donor

The giver of a tissue, an organ, blood or blood products; in the usual parlance, an altruistic person who contributes blood products, often regularly. See Anencephalic organ donor, Oxydonor, Universal donor.
McGraw-Hill Concise Dictionary of Modern Medicine. © 2002 by The McGraw-Hill Companies, Inc.

do·nor

(dō'nŏr)
1. A person from whom blood, tissue, or an organ is taken for transplantation.
2. A compound that will transfer an atom or a radical to an acceptor.
3. An atom that readily yields electrons to an acceptor.
[L. dono, pp. donatus, to donate, to give]
Medical Dictionary for the Health Professions and Nursing © Farlex 2012

donor

A person, or cadaver, from whom blood, tissue or an organ is taken for transfusion or transplantation into another.
Collins Dictionary of Medicine © Robert M. Youngson 2004, 2005

donor

an individual supplying tissue (e.g. blood), genetic material to a recipient. See COMPATIBILITY, ABO BLOOD GROUP, UNIVERSAL DONOR RECIPIENT, CONJUGATION.
Collins Dictionary of Biology, 3rd ed. © W. G. Hale, V. A. Saunders, J. P. Margham 2005

Donor

A healthy person who contributes bone marrow for transplantation.
Gale Encyclopedia of Medicine. Copyright 2008 The Gale Group, Inc. All rights reserved.
References in periodicals archive ?
Donors with low iron levels cannot donate to protect their own health.
"A significant shortage in available potential kidney donors exists," said the study's lead author, Duane Baldwin.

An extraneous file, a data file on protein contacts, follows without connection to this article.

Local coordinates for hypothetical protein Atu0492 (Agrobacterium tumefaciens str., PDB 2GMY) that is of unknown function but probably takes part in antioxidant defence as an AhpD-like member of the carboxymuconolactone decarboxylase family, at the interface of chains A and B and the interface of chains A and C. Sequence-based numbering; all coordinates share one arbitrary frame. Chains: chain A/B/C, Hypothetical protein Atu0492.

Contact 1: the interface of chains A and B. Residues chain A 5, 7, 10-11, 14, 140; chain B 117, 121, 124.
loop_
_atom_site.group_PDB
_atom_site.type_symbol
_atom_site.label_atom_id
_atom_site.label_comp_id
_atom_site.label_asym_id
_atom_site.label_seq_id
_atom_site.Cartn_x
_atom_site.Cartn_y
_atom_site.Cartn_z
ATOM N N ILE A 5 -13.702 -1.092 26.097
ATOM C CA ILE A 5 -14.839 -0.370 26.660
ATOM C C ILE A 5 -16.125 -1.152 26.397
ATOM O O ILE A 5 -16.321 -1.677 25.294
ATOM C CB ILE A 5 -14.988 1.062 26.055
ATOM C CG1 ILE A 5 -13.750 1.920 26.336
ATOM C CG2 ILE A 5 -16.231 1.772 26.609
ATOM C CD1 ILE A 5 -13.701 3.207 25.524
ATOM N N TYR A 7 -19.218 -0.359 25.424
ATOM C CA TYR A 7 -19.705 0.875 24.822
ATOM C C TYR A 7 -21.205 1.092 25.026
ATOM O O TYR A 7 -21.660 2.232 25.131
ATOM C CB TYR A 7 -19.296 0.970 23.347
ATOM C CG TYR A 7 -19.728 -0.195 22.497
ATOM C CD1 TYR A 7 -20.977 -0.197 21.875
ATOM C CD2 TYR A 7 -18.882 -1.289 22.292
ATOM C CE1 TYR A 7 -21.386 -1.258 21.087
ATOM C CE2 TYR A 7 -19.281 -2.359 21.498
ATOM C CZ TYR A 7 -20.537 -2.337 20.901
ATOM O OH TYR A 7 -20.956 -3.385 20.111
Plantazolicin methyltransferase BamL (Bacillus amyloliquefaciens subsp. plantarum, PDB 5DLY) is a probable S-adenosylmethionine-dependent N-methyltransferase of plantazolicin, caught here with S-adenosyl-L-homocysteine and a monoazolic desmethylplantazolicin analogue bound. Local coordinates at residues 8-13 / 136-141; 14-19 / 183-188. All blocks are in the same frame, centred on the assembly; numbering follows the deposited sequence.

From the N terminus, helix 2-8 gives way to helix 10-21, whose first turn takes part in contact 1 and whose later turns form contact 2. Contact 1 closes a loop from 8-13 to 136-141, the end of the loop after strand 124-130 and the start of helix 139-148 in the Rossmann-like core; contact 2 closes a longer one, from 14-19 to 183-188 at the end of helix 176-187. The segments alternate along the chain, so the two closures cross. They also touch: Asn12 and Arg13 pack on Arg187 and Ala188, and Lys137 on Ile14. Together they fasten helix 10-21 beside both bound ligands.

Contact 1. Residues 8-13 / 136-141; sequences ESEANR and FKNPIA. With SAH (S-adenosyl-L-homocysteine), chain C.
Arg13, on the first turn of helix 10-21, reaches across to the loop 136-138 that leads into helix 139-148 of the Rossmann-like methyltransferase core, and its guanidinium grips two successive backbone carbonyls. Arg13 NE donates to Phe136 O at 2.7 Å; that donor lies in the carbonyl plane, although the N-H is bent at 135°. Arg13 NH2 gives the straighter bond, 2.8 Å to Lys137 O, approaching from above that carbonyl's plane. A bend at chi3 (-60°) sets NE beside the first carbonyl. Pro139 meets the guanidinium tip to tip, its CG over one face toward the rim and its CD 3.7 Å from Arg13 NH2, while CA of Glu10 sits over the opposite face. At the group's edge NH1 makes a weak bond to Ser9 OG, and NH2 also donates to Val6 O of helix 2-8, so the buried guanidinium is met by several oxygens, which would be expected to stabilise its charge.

World Marrow Donor Association is a global volunteer organisation of bone marrow donor records and umbilical cord blood banks, aiming at world co-operation in relation to having a more effective process of finding and delivering allogeneic bone marrow transplants.
ISLAMABAD -- A two-day national consultative workshop on Blood Donor Management organized by the World Health Organization and the Safe Blood Transfusion Programme (SBTP) concluded here on Wednesday.
SGF's signature Shared Donor Egg Program offers cost savings, access to a larger pool of donors, and a significant reduction in wait time to select a donor.
Fundraisers are increasingly finding they cannot gain meaningful net revenue from donors who give less than $15 on average.
Donors with ages ranging from 18-60 years who reported during one year to the blood bank were incorporated in this study.
All donors had been provided with educational material that described the donation process and were requested not to donate if they were at risk of infection with blood-borne pathogen.
The length of time a patient spends waiting for a kidney transplant is currently based on several different variables, including the length of time they have been on dialysis, if they have a high panel reactive antibody (PRA) level, if they have ever been a kidney donor to someone else, their age, and if they have a living donor.
Results show that donors had a average ambivalence score of 3, with only 7% of the study population reporting no ambivalence during the assessment.
Results: Of the 397 charts reviewed, 283 were from donors, 96 were from nondonors, and 18 were excluded from the analysis.
The SANBS screens Hb levels of all donors at each donation using the copper sulphate specific gravity method.